Quote Originally Posted by camel-man View Post
So do you reccomend pelles C-99 over Dev-C++?
Yes, but not just for the reason that it's C-99 ...

There is also the matter that it's NOT C++... I notice that you are typecasting the return from malloc(), probably to stop the compiler from complaining about it... that tells me you've never yet written a pure C program because you are using GCC in C++ mode... you may be typing in C source code but you are compiling C++ programs... and yes there is a difference.

Incompatibilities Between ISO C and ISO C++ ... and do note this is a very long page!

I'm aware that GCC (newer versions) can be forced in to C-89 compliance and C-99 may be there as well... but it's fairly obvious you aren't doing that.

My thinking is that if you are going to learn C programming ... you need to learn C not C++ .... and Pelles C is pure C... no C++ codesmut anywhere to be found.

Secondly, there's the little matter of documentation... In my opinion GCC is well enough documented for an experienced programmer to use, that is you can get documentation for it but it's not generally included with 3rd party distributions like DevC++ or Code::Blocks.

Ever noticed how often I suggest that people look something up in their "C Library Documentation"? For most people that means either fishing the web trying to find information, going out and downloading huge html files that are poorly organized, relying upon Generic help files or flatout having to guess... In Pelles C... just press F1.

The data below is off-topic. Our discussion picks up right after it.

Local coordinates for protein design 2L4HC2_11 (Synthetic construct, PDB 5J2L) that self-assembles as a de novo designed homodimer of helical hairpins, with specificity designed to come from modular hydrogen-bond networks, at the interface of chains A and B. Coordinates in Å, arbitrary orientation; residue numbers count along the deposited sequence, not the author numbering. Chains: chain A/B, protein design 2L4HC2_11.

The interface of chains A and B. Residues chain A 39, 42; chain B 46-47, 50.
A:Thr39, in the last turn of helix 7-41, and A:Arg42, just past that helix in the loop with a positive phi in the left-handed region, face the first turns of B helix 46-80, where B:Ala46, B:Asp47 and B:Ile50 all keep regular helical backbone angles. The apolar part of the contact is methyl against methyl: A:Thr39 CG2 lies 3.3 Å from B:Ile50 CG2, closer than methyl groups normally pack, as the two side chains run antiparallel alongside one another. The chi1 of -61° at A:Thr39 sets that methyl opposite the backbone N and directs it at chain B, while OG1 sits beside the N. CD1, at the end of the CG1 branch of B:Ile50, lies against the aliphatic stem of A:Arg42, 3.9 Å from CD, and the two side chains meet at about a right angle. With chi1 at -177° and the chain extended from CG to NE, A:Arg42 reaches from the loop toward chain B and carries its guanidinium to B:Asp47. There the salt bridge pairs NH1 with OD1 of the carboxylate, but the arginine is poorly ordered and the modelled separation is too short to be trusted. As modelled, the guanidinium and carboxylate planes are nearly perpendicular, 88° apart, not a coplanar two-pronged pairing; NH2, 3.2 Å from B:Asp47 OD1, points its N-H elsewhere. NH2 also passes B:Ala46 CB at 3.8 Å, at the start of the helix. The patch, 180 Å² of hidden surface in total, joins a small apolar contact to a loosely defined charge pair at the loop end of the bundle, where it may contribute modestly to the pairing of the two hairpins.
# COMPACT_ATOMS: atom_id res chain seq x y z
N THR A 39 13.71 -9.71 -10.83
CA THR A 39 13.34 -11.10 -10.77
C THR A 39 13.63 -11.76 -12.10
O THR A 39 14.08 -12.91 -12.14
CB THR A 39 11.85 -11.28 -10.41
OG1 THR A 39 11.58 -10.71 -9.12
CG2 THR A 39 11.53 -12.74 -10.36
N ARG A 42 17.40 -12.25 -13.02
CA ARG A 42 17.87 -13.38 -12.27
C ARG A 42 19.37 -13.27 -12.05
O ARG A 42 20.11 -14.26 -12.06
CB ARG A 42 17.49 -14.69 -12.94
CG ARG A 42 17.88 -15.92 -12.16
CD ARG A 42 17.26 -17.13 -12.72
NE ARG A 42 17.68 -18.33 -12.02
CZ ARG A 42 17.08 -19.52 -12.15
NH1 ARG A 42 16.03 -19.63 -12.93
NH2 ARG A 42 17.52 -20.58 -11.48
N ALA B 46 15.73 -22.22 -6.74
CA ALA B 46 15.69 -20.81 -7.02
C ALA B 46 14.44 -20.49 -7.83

Pelles C comes with a help file that details every function in it's (rather extensive) library, clearly identifies each as standard C or not and gives full information about all aspects of the IDE, Compiler, Linker etc. All nicely available on the main menu. Keyword help is available by simply placing your typing cursor on any coloured keyword and pressing F1 ... perfect for a beginner who's still trying to master the syntax and still plenty helpful for an experienced programmer who's looking for a reminder about standards and nuance.

Then there's the matter of advanced programming such as Windows API. Pelles C comes with a complete set of resource editors (menus, dialogs, accellerators, icons, bitmaps, etc.) built into it's IDE and these are essential tools for anyone writing GUI mode programs... it also has the only 3rd party Message Table editor I've ever seen. The Dev ide has limited set, Code::Blocks has none.

Now don't get me wrong, I'm no compiler fanboi... if a better compiler and/or a better language comes along... I'm there. I actually don't much like C or C++ for all kinds of reasons... but in my quest for better I have so far always ended up back on Pelles C.... So it's the best recommendation I can give at the moment. (and now you know why)